Sarajevo was the shining example of a "Yugoslav" city with the largest mixed population of any of the large cities in the former Yugoslavia. It was the crown jewel of the region because of its rich history as the crossroads of the cultures shaped by the imperial influence of the Ottomans and the Austro-Hungarians. This can be seen architecturally in the two photographs below. On the left you see the influence of Austro-Hungarian architecture reminiscent of Zagreb, Ljubljana, or Vienna. On the right, the photo shows the influence of Ottoman history on this market place. In the center of Sarajevo, these two areas are only a few blocks apart and the transition from on to the other is seamless. The multicultural and cosmopolitan nature of the city contributed to the city's opportunity to host the 1984 Winter Olympics. As you can also see, the weather was not great while we were there and it definitely wasn't spring yet.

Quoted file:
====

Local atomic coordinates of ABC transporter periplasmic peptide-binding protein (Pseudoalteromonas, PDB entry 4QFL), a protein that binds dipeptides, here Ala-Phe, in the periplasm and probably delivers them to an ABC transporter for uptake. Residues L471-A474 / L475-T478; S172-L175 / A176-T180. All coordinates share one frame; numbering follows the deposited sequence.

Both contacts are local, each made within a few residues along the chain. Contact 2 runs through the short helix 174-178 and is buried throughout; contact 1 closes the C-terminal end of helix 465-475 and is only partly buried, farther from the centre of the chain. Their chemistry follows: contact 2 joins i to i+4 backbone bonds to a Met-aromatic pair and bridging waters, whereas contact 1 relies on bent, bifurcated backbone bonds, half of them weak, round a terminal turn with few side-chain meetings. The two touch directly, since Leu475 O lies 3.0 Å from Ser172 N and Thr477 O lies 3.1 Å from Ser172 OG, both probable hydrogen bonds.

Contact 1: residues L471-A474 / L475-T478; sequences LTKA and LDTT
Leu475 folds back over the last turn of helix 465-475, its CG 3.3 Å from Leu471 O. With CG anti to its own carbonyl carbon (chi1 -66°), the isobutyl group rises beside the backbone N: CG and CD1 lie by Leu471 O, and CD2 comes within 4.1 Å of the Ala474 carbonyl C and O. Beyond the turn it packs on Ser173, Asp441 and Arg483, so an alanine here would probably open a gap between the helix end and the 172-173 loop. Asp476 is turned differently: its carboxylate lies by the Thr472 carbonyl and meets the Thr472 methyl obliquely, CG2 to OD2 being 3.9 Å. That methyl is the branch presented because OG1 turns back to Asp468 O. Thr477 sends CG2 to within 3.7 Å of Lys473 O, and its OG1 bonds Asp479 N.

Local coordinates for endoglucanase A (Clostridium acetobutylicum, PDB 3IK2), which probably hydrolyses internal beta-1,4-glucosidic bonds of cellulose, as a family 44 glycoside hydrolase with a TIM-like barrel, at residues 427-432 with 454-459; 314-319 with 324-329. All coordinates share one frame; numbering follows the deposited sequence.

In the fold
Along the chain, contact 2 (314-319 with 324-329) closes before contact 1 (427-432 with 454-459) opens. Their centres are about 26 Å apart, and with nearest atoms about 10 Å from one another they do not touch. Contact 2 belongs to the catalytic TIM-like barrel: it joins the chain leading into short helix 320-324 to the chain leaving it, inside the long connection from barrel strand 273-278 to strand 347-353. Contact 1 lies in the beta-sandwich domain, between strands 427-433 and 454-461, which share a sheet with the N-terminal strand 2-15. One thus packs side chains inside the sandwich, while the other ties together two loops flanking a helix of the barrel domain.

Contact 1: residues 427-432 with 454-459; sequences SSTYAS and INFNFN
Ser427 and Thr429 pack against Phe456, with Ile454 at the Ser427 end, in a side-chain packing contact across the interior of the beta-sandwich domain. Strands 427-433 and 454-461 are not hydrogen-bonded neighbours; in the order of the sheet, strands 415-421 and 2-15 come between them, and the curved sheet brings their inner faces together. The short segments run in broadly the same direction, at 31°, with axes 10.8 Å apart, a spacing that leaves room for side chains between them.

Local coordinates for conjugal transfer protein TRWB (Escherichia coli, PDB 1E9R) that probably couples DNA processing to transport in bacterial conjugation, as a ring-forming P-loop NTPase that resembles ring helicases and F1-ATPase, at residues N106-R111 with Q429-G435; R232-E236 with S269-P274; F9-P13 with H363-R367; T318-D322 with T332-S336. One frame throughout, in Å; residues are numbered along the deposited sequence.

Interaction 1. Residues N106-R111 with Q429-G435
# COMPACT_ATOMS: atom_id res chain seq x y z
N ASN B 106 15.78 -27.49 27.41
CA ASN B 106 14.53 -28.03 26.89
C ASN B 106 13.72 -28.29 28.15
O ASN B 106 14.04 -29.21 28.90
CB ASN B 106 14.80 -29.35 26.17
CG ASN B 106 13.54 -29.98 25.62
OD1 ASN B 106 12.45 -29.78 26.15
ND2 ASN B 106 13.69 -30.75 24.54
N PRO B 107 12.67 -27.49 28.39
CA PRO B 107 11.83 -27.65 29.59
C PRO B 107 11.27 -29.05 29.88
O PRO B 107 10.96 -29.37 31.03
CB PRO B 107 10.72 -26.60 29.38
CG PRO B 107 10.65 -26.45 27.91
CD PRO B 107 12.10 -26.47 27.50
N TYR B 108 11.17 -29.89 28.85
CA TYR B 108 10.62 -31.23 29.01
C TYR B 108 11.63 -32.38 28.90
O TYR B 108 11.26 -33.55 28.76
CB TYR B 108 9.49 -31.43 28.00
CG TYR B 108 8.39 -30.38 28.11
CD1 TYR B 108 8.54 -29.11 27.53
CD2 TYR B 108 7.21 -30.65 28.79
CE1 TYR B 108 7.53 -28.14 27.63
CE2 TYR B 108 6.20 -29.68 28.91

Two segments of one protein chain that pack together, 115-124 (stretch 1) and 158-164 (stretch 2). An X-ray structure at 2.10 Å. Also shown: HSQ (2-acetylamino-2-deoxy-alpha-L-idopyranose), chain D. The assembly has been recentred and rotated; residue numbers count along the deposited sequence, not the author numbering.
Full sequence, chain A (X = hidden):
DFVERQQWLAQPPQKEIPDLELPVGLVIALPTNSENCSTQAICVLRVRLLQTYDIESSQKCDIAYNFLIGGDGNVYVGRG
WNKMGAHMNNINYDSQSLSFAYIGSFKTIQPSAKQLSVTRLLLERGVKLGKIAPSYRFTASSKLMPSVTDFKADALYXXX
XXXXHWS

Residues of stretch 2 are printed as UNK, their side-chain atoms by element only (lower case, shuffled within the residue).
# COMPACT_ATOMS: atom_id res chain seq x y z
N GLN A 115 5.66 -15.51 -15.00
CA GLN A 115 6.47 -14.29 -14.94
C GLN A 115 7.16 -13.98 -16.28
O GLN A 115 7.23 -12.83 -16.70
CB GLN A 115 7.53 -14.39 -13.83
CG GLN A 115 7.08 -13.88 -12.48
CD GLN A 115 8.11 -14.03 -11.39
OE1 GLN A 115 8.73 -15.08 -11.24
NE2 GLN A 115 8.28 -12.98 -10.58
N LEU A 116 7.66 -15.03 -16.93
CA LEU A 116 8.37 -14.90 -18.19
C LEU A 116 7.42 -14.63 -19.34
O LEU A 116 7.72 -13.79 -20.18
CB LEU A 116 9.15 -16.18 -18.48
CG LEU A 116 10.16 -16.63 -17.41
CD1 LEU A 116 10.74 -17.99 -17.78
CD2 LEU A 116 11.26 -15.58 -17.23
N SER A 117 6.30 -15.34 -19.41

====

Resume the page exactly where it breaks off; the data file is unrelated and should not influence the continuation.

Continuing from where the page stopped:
One feature of Sarajevo that I found particularly striking in Sarajevo was the presence of cemeteries that are creations of the war. While the city was under siege, it was quite difficult for citizens to get around so trying to get the bodies of those that had been killed to a cemetery was impossible. Instead, several city parks were turned into cemeteries that remain today. This one below was a public park where the trees had been cut down for fuel and the space was then used to fallen soldiers and citizens.
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